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Inflammation and Cancer

Volume 512 of the series Methods in Molecular Biology™ pp 15-28

Molecular Analysis of Genetic Instability Caused by Chronic Inflammation

  • Bin YanAffiliated withDepartment of Radiation Oncology, Virginia Commonwealth University Health System
  • , Yuanlin PengAffiliated withDepartment of Environmental & Radiological Health Sciences, Colorado State University
  • , Chuan-Yuan LiAffiliated withDepartment of Radiation Oncology, University of Colorado Health Sciences Center

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Summary

Genetic instability is a hallmark of human cancers. It is the driving force for tumor development as it facilitates the accumulation of mutations in genes that regulate cell death and proliferation and therefore promotes malignant transformation. Chronic inflammation is a common underlying condition for human tumor development, accounting for approximately 20% of human cancers. TNFα is an important inflammation cytokine and is crucial to the development of inflammation-associated cancers. We have shown that TNFα can cause DNA damages through reactive oxygen species (ROS). TNFα treatment in cultured cells resulted in increased gene mutations, gene amplification, micronuclei formation and chromosomal instability. Antioxidants significantly reduced TNFα-induced genetic damage. In addition, TNFα treatment alone led to increased malignant transformation of mouse embryo fibroblasts, which could be partially suppressed by antioxidants. Therefore, genetic instability plays an important role in inflammation-associated cancers.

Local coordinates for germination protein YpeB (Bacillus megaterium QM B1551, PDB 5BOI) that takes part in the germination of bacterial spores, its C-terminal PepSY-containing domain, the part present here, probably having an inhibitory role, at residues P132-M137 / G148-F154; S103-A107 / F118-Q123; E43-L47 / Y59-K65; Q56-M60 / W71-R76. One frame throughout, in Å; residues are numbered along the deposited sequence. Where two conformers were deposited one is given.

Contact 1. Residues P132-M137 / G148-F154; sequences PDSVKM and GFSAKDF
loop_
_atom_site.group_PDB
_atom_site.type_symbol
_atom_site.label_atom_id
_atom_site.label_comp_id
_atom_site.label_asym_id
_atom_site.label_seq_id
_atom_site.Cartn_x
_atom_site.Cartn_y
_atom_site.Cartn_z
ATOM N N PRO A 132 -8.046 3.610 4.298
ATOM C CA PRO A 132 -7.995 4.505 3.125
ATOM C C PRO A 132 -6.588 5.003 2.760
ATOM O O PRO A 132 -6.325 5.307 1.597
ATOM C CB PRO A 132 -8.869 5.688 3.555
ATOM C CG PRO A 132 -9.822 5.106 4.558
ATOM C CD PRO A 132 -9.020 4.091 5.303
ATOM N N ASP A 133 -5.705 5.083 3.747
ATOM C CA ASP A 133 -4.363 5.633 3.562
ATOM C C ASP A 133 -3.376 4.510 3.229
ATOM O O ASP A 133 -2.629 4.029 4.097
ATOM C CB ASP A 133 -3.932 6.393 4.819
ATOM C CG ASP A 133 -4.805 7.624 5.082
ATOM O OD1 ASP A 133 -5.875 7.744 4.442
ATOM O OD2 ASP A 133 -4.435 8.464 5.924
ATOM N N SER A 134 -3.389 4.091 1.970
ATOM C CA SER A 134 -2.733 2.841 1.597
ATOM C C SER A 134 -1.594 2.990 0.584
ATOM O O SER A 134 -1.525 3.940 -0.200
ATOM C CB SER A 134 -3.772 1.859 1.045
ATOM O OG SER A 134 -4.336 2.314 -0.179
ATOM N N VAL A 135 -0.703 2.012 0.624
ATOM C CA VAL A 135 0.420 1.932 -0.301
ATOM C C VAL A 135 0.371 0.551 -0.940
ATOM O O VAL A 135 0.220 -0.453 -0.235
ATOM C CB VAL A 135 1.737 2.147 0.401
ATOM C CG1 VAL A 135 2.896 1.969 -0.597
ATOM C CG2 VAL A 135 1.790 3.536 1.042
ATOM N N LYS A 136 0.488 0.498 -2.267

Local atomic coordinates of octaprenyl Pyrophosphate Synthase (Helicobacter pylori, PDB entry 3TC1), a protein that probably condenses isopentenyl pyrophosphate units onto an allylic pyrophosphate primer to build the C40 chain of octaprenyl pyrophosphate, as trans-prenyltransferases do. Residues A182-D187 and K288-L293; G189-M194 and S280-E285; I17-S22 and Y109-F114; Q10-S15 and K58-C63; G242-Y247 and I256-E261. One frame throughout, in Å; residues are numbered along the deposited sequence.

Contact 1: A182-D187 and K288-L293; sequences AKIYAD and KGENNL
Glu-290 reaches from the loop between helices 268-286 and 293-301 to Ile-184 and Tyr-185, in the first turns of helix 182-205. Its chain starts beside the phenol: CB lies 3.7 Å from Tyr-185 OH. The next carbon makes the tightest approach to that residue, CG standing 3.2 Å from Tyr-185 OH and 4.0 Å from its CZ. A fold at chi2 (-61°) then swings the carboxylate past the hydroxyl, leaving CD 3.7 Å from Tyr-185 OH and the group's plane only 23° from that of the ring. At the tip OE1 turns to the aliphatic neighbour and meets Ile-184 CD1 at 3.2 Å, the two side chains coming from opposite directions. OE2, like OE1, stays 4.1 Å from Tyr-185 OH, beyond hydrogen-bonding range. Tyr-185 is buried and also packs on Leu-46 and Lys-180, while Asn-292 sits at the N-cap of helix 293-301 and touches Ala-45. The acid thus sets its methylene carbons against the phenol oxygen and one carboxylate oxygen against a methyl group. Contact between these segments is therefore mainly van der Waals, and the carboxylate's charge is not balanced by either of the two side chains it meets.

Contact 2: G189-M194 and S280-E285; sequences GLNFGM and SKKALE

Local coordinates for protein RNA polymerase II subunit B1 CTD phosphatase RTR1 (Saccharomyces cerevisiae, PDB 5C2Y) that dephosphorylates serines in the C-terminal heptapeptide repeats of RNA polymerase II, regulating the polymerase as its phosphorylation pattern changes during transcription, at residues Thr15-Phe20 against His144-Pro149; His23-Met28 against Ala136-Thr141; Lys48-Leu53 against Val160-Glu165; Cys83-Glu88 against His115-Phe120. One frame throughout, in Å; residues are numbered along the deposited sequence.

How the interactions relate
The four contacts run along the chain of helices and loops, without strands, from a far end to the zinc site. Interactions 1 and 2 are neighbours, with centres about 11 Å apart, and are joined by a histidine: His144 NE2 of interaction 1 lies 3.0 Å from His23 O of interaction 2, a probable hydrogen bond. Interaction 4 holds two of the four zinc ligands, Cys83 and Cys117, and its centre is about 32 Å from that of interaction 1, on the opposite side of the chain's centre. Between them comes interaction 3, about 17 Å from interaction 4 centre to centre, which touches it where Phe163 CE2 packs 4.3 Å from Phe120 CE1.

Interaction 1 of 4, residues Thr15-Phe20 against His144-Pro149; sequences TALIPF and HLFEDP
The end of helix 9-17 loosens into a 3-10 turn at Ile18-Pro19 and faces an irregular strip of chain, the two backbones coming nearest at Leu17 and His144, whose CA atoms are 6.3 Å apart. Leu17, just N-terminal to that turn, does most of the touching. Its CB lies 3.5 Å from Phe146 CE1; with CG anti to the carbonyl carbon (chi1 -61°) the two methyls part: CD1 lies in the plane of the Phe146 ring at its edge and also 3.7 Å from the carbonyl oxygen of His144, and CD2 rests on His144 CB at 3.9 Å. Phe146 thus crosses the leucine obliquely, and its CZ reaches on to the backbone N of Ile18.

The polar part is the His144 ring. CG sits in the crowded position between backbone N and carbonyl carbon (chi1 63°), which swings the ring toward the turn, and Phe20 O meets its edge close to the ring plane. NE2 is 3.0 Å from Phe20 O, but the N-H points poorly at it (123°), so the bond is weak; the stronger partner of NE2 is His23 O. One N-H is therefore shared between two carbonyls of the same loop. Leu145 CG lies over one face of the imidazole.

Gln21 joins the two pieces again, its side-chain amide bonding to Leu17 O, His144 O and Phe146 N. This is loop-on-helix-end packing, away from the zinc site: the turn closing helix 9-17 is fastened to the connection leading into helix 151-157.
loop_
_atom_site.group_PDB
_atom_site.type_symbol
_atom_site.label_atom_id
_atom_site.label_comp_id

Key words

Genetic instability Inflammation Cancer Reactive oxygen species 8-Oxo-deoxyguanosine